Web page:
If You Really Want to Learn to See …

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“Take an art class, if you really want to learn how to see,” my photography professor once said. I’d always loved art class in high school, so I took him up on the challenge — and I’ve never looked back.

He was right. When you paint something, you have to study it. When you study a subject, it comes to life for you. When you’re tasked with re-creating what you see, your mind records it in a different way. You look at the lines and the form, the light and the shadow, the color and the expression. And you remember those details because you have to. The world will never look the same to you after you take an art class.

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Here’s how you can get started at home. If you have art supplies, set yourself up as you normally do; if you don’t, grab a pencil and paper. Then, put something in front of you. Something as simple as a vase or a pear are great places to start. And just study it for a bit, then begin to re-create it on paper.

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You will begin to notice details and the way the light hits the object. Where are the darkest and lightest parts? If you do this for 10 minutes or longer, I promise you you will look at everything closer that day. It will begin to affect how you notice the world. And whether you want to make art or not, it’s an exercise everyone can benefit from. Art, after all, is the study of observation. Happy seeing!

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As always, I love to hear from you. Have you done this or something similar? Do you have your own stories of learning to see? The best conversations are on Facebook and Instagram, I’d love to hear from you!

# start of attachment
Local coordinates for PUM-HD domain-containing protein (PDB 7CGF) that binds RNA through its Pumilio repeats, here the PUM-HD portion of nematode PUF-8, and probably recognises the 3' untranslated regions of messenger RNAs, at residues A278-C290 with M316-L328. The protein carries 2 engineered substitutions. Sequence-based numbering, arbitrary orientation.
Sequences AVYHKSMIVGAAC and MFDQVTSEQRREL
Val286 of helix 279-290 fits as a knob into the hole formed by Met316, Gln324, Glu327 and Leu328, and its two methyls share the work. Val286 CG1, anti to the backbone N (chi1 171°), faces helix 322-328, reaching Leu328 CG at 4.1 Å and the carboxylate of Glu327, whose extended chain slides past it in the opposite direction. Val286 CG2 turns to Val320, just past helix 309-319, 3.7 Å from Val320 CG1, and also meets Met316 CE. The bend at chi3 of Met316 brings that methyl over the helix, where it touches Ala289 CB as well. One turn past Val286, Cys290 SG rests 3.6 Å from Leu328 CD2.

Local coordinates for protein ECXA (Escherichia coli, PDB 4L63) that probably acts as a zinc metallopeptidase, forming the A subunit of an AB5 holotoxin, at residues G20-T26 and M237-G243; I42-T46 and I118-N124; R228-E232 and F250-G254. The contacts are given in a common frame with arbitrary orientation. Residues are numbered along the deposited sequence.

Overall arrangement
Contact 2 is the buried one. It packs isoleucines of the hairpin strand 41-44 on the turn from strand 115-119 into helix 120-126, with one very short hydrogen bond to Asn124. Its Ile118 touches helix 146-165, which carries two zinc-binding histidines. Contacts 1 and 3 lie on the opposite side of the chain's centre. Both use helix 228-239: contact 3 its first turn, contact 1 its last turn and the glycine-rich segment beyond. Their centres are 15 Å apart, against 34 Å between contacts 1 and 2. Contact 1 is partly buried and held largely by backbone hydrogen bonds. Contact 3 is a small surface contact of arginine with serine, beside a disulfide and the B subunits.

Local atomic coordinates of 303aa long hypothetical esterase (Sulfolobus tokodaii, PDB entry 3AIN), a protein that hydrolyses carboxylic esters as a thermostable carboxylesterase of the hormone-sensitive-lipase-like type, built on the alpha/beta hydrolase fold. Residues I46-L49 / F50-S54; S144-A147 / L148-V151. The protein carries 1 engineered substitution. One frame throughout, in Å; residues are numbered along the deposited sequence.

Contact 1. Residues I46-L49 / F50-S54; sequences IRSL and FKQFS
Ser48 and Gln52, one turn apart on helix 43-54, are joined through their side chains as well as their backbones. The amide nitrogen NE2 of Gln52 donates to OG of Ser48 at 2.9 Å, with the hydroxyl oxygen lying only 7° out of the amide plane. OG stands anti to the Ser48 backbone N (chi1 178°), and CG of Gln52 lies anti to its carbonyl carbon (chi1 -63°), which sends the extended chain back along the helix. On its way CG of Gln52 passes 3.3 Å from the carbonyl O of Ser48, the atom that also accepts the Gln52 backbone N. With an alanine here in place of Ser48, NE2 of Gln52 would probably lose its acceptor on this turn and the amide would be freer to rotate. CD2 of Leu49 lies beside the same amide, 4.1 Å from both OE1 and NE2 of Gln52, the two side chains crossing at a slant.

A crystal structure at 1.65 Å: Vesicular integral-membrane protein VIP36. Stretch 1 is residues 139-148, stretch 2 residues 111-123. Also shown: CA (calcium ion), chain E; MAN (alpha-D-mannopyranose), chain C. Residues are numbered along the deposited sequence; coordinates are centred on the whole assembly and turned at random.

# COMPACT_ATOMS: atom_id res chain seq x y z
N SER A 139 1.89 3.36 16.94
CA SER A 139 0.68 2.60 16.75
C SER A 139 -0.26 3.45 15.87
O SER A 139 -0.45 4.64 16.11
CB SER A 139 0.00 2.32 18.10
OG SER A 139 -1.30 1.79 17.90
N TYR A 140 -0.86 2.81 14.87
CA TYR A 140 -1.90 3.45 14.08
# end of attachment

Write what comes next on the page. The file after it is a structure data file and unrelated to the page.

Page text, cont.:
Cheers!

The “Radical Act” of Enjoyment

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Current events have me thinking about the cause of women.
Years ago, in 2010, I started a series called “The Goddess of Wine.” I was inspired by the women in my life. I noticed the pressure they felt, the guilt when they did literally anything for themselves. I noticed something else, too: Society seemed to join in and judge women for doing for themselves.
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Prior to doing my art full time, I spent 16 happy years as a hairdresser. I loved my clients, and my heart would break a little when I’d hear their stories of guilt again and again. My male clients did not seem to suffer from this. These were amazing women, champions for their families and communities, giving it their all. Still, there was guilt. I think it’s high time for women to give up guilt and own their joy! I do not present these as facts, just my observations. After all, its my observations that form the basis for my art.
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As an artist, I wanted to do a series completely dedicated to the joyous, riotous celebrating of women, doing nothing but enjoying themselves. No apologies, no guilt — after all, you have to put your own oxygen mask on first.
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I haven’t painted anything in that series for a couple of years now, but I think it’s time to pull out these ladies to play again. I think the world could stand to see more women in the completely “radical act” of enjoying themselves. Revisiting last week’s blog, I guess artists can’t help but respond to current events.
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I have an exhibition coming up in March that will hang at St. Mary’s Hospital in Grand Rapids. This will be a series of landscapes, meant to soothe the soul. I’m still finishing up the final touches on that. But March is Women’s History Month, and you can bet I’ll be celebrating with the resurrection of the “Goddesses of Wine” series, as well as sharing information about my favorite female artists. I’m really looking forward to March! How about you?
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As always I love hearing from you, the best conversations happen on Facebook and Instagram. See you there.